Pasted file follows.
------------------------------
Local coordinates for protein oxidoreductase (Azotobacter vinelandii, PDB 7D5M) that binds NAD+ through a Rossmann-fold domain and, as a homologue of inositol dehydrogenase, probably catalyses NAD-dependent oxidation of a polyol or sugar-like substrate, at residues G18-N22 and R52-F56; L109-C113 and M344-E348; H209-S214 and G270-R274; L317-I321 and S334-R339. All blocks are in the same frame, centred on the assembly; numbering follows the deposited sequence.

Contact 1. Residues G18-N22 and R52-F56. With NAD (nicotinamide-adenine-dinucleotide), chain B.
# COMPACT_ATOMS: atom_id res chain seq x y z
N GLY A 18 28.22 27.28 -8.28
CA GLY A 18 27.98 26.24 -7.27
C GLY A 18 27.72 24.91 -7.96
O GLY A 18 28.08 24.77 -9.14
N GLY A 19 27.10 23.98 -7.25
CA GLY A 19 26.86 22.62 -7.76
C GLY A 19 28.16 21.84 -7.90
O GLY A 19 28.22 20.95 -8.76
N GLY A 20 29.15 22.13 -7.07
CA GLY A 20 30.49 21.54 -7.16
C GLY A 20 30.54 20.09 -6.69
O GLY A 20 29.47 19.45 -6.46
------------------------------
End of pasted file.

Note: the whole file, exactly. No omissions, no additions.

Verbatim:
Local coordinates for protein oxidoreductase (Azotobacter vinelandii, PDB 7D5M) that binds NAD+ through a Rossmann-fold domain and, as a homologue of inositol dehydrogenase, probably catalyses NAD-dependent oxidation of a polyol or sugar-like substrate, at residues G18-N22 and R52-F56; L109-C113 and M344-E348; H209-S214 and G270-R274; L317-I321 and S334-R339. All blocks are in the same frame, centred on the assembly; numbering follows the deposited sequence.

Contact 1. Residues G18-N22 and R52-F56. With NAD (nicotinamide-adenine-dinucleotide), chain B.
# COMPACT_ATOMS: atom_id res chain seq x y z
N GLY A 18 28.22 27.28 -8.28
CA GLY A 18 27.98 26.24 -7.27
C GLY A 18 27.72 24.91 -7.96
O GLY A 18 28.08 24.77 -9.14
N GLY A 19 27.10 23.98 -7.25
CA GLY A 19 26.86 22.62 -7.76
C GLY A 19 28.16 21.84 -7.90
O GLY A 19 28.22 20.95 -8.76
N GLY A 20 29.15 22.13 -7.07
CA GLY A 20 30.49 21.54 -7.16
C GLY A 20 30.54 20.09 -6.69
O GLY A 20 29.47 19.45 -6.46